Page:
Buying Treasuries at best has a negative impact on the economy as it reduces interest income. Buying toxic waste MBSs off the balance sheets of banks might reduce their balance sheet insolvency, but does nothing to stimulate the economy. (It also teaches banksters the wrong lesson: Uncle Ben will always clean up your mess, so make another one!)

If the Fed really did start buying houses, that could help. If it bailed out indebted households that almost certainly would help. If it started hiring the unemployed, we could end this crisis in about a week. Buying bridges, cheerleaders, or black holes would be a much less efficient way to stimulate the economy, but one could envision transmission mechanisms that would allow that to work, too.

Not that I think the Fed is actually going to do that. Because it doesn’t know what it is doing.



SteveMay 14th, 2013 at 7:52 pm

Of course you could create a National Credit Office and pass an amendment to the constitution mandating a citizen's dividend and a compensated retail discount then effective demand and inflation would never be economic problems again….because the individual would be guaranteed his proper due and inflation would be mathematically impossible. That way instead of otherwise trying to tweak or balance an unbalanceable system forever you'd be dealing terminatedly with the underlying factors that make the financial/monetary system unstable.

That was suggested over 90+ years ago by C. H. Douglas and his Social Credit.

L. Randall Wray L. Randall WrayMay 15th, 2013 at 1:07 am

Steve: Yep he was wrong then and still wrong now, but at least he was trying. I’d give him 3.5 stars.

grahamnewman1929May 15th, 2013 at 1:42 am

When the fed buys back the treasuries that have been issued aren't they simply reversing the mopping up of the govt spending and thus putting dollars back into the system?

Randy, for those of us still working through MMT could you give a re-fresher on the feds buying operations. I understand (I think) the relationship between the fed and the banks but what about the intersection with fiscal policy?

Also, Hy used to speck of the discount rate applied to future cash flows on investments or marketable securities….if the fed successful in depressing longer term rates would this not boost equity prices and thus hope as hy would have predicted to increase investment spending to capture the arbitrage between market prices and the investment?

Thanks….glad to have your perspective and was a minsky summer school student.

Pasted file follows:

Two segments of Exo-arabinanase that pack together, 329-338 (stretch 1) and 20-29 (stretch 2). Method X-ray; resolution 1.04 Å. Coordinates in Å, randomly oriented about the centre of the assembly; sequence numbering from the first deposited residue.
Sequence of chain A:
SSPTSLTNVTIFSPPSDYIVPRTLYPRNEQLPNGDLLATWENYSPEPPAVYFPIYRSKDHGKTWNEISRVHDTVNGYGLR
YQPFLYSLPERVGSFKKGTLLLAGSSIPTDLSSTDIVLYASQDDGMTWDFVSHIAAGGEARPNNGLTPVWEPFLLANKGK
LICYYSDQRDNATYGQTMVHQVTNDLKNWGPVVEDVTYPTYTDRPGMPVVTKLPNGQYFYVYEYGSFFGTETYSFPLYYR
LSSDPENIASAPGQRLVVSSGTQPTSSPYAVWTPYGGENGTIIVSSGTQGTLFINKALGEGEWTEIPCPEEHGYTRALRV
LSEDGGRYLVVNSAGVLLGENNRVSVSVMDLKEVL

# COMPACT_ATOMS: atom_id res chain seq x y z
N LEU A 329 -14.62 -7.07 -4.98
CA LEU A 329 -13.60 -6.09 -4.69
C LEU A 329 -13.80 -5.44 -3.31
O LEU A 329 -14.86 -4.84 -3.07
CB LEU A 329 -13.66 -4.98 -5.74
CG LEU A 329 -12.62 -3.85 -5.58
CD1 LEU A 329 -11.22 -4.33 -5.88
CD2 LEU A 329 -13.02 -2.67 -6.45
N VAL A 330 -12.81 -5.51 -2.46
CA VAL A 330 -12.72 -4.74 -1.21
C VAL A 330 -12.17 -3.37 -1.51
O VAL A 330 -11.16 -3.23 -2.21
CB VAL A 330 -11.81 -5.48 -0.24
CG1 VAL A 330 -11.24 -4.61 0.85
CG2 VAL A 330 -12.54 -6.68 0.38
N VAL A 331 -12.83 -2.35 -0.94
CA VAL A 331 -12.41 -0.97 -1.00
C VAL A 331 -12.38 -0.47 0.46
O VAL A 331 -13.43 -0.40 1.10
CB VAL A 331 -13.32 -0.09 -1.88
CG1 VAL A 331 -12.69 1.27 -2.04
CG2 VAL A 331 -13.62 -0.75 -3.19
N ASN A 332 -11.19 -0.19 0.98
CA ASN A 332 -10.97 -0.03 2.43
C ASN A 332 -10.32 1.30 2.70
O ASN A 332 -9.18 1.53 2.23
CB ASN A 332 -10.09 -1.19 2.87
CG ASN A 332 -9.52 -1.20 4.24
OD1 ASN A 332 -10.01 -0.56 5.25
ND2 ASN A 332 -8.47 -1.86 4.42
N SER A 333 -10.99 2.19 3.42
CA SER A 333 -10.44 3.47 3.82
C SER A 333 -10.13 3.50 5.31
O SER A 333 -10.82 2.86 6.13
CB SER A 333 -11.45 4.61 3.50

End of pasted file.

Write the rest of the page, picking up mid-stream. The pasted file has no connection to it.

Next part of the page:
grahamnewman1929May 15th, 2013 at 1:52 am

When the fed buys back the treasuries that have been issued aren't they simply reversing the mopping up of the govt spending and thus putting dollars back into the system?

JMarcoMay 15th, 2013 at 3:46 am

Can the Fed finance highway construction? Why not have the Fed start financing large highway construction and bridge repairs projects with special emphasis on the states with the largest unemployment rates. They could offer the states financing based on current short term fed rates for say ten years to be followed by long-term fed rates for next 10-20 yrs.

edwardMay 15th, 2013 at 4:15 am

This is a joke right? This article is opposite of everything in the news and where are these quotes from?

NeilWMay 15th, 2013 at 6:51 am

Isn't it the case that when the central bank starts buying things that were not initially issued by the government sector it is really conducting fiscal policy by stealth.

So where's the political debate and decision by our elected representatives that it is better to use government funds to buy houses or mortgage assets than to buy food to give it to the poor?

At what point is it going to become clear that our system of government has become (or arguably returned to) a technical autocracy?

I think this has gone on far enough. I'd like my democracy back.

L. Randall Wray L. Randall WrayMay 15th, 2013 at 11:50 am

JMarco: Kelton and I worked with Kenny Bohnsack to develop a proposal for Rep Ray LaHood a decade ago along those lines…..

Warren Miller, CFAMay 15th, 2013 at 12:57 pm

Hmmm. Does "MMT" stand for Modern Monetary Theory. . .or Multiple-Mirror Telescope?

simple mindMay 15th, 2013 at 3:25 pm

I'd like Bermanke to buy my home back, which was under water by about $70,000 when I had to sell it two years ago.

GregMay 15th, 2013 at 6:52 pm

I'm still a little confused by the thought exercise. While C and D seem the same to me, I don’t see it for A and B.

In scenarios C and D, it seems to me that merely coupons are reduced in the future, which should have no effect on yields. That is, people will pay less for bonds with lower coupons. Zero-coupon bonds would not be affected at all. To raise X dollars in borrowing, the government sells a greater number of cheaper bonds, but X dollars are still raised. The money going from the government to the rest of the economy stays the same, yes?